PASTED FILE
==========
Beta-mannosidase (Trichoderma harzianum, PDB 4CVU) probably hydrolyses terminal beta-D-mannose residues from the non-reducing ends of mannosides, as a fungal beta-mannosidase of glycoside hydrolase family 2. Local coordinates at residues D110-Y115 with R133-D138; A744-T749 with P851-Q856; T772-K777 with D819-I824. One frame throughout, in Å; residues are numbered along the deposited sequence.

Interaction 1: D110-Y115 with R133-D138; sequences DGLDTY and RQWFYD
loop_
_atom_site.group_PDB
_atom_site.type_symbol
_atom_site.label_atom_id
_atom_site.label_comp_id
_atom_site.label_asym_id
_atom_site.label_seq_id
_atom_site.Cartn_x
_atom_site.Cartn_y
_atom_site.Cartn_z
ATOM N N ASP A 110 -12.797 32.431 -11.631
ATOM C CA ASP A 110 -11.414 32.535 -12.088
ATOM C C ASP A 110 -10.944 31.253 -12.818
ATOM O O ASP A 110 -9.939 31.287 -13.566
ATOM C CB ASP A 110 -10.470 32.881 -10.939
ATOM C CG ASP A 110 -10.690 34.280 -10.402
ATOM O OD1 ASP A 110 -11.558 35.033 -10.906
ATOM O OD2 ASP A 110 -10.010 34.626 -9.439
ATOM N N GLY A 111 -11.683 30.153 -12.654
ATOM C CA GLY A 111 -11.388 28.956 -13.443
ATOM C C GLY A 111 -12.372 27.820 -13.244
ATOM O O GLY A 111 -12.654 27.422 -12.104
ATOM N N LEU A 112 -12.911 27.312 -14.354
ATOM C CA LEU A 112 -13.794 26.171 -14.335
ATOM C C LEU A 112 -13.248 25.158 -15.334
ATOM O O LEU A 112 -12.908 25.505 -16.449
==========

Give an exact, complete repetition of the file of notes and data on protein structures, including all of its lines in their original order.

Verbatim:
Beta-mannosidase (Trichoderma harzianum, PDB 4CVU) probably hydrolyses terminal beta-D-mannose residues from the non-reducing ends of mannosides, as a fungal beta-mannosidase of glycoside hydrolase family 2. Local coordinates at residues D110-Y115 with R133-D138; A744-T749 with P851-Q856; T772-K777 with D819-I824. One frame throughout, in Å; residues are numbered along the deposited sequence.

Interaction 1: D110-Y115 with R133-D138; sequences DGLDTY and RQWFYD
loop_
_atom_site.group_PDB
_atom_site.type_symbol
_atom_site.label_atom_id
_atom_site.label_comp_id
_atom_site.label_asym_id
_atom_site.label_seq_id
_atom_site.Cartn_x
_atom_site.Cartn_y
_atom_site.Cartn_z
ATOM N N ASP A 110 -12.797 32.431 -11.631
ATOM C CA ASP A 110 -11.414 32.535 -12.088
ATOM C C ASP A 110 -10.944 31.253 -12.818
ATOM O O ASP A 110 -9.939 31.287 -13.566
ATOM C CB ASP A 110 -10.470 32.881 -10.939
ATOM C CG ASP A 110 -10.690 34.280 -10.402
ATOM O OD1 ASP A 110 -11.558 35.033 -10.906
ATOM O OD2 ASP A 110 -10.010 34.626 -9.439
ATOM N N GLY A 111 -11.683 30.153 -12.654
ATOM C CA GLY A 111 -11.388 28.956 -13.443
ATOM C C GLY A 111 -12.372 27.820 -13.244
ATOM O O GLY A 111 -12.654 27.422 -12.104
ATOM N N LEU A 112 -12.911 27.312 -14.354
ATOM C CA LEU A 112 -13.794 26.171 -14.335
ATOM C C LEU A 112 -13.248 25.158 -15.334
ATOM O O LEU A 112 -12.908 25.505 -16.449